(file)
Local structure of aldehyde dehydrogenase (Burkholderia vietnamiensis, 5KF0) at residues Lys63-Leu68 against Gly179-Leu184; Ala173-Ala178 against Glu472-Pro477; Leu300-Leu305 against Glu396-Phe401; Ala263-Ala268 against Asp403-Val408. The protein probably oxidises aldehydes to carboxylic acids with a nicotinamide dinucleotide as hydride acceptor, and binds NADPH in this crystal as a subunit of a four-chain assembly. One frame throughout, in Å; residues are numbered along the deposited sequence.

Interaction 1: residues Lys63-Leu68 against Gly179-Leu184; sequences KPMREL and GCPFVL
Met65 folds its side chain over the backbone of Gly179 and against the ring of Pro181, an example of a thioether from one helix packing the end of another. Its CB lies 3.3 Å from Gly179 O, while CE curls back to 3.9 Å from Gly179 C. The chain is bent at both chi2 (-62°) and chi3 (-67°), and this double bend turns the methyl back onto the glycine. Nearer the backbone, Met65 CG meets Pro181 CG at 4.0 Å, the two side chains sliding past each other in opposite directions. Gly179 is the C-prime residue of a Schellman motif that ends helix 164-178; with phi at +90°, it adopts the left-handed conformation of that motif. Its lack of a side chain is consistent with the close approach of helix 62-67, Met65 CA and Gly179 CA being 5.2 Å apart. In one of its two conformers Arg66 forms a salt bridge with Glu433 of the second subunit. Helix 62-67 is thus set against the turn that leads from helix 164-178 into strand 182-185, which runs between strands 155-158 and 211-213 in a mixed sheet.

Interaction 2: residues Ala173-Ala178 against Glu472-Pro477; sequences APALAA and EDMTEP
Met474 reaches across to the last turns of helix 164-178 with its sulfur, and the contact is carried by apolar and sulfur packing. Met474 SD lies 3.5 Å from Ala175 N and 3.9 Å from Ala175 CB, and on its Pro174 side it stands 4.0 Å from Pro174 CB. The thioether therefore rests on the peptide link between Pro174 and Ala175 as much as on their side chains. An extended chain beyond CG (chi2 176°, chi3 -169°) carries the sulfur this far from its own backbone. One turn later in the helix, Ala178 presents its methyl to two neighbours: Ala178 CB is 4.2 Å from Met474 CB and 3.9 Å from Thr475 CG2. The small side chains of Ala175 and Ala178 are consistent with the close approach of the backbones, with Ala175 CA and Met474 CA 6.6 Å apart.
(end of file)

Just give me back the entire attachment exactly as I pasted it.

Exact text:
Local structure of aldehyde dehydrogenase (Burkholderia vietnamiensis, 5KF0) at residues Lys63-Leu68 against Gly179-Leu184; Ala173-Ala178 against Glu472-Pro477; Leu300-Leu305 against Glu396-Phe401; Ala263-Ala268 against Asp403-Val408. The protein probably oxidises aldehydes to carboxylic acids with a nicotinamide dinucleotide as hydride acceptor, and binds NADPH in this crystal as a subunit of a four-chain assembly. One frame throughout, in Å; residues are numbered along the deposited sequence.

Interaction 1: residues Lys63-Leu68 against Gly179-Leu184; sequences KPMREL and GCPFVL
Met65 folds its side chain over the backbone of Gly179 and against the ring of Pro181, an example of a thioether from one helix packing the end of another. Its CB lies 3.3 Å from Gly179 O, while CE curls back to 3.9 Å from Gly179 C. The chain is bent at both chi2 (-62°) and chi3 (-67°), and this double bend turns the methyl back onto the glycine. Nearer the backbone, Met65 CG meets Pro181 CG at 4.0 Å, the two side chains sliding past each other in opposite directions. Gly179 is the C-prime residue of a Schellman motif that ends helix 164-178; with phi at +90°, it adopts the left-handed conformation of that motif. Its lack of a side chain is consistent with the close approach of helix 62-67, Met65 CA and Gly179 CA being 5.2 Å apart. In one of its two conformers Arg66 forms a salt bridge with Glu433 of the second subunit. Helix 62-67 is thus set against the turn that leads from helix 164-178 into strand 182-185, which runs between strands 155-158 and 211-213 in a mixed sheet.

Interaction 2: residues Ala173-Ala178 against Glu472-Pro477; sequences APALAA and EDMTEP
Met474 reaches across to the last turns of helix 164-178 with its sulfur, and the contact is carried by apolar and sulfur packing. Met474 SD lies 3.5 Å from Ala175 N and 3.9 Å from Ala175 CB, and on its Pro174 side it stands 4.0 Å from Pro174 CB. The thioether therefore rests on the peptide link between Pro174 and Ala175 as much as on their side chains. An extended chain beyond CG (chi2 176°, chi3 -169°) carries the sulfur this far from its own backbone. One turn later in the helix, Ala178 presents its methyl to two neighbours: Ala178 CB is 4.2 Å from Met474 CB and 3.9 Å from Thr475 CG2. The small side chains of Ala175 and Ala178 are consistent with the close approach of the backbones, with Ala175 CA and Met474 CA 6.6 Å apart.